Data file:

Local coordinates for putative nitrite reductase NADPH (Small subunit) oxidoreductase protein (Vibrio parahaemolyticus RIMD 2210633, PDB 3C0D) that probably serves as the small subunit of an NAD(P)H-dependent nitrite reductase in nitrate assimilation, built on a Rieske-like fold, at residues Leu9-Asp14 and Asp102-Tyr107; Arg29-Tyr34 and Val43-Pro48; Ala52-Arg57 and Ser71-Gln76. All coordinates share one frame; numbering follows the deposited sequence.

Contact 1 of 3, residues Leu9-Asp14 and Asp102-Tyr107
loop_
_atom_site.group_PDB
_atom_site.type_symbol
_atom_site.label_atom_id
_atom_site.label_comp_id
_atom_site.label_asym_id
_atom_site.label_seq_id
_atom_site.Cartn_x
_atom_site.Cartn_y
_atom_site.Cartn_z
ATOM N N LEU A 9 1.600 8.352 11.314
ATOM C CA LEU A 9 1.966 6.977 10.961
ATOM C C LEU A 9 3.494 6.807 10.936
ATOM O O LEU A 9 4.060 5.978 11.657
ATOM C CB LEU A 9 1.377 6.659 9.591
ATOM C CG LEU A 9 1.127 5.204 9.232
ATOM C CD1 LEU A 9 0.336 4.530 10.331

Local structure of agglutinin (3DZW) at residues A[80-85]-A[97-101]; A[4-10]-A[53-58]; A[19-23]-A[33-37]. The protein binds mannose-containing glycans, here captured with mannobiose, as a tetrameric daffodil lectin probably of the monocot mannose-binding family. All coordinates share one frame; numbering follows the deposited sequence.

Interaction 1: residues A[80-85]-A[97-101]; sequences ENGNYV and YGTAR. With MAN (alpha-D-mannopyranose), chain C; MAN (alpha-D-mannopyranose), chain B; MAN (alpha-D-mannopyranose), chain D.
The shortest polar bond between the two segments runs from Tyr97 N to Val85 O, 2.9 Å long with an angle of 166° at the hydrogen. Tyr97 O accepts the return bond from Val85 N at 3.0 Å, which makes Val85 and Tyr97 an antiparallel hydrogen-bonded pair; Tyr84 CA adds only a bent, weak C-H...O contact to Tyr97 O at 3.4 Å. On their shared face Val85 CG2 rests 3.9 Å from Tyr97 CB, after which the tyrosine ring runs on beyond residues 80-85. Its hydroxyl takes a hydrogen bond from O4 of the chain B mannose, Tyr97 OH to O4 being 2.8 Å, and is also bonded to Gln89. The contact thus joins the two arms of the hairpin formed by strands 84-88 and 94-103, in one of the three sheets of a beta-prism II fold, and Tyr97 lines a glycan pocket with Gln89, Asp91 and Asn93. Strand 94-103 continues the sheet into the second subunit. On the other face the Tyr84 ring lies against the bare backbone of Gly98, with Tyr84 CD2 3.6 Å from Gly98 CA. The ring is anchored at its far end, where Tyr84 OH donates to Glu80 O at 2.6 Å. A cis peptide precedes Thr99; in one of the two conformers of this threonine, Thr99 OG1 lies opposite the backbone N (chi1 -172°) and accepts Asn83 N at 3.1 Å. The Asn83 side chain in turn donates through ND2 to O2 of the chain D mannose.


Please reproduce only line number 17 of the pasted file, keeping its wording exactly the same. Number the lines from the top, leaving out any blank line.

ATOM C CB LEU A 9 1.377 6.659 9.591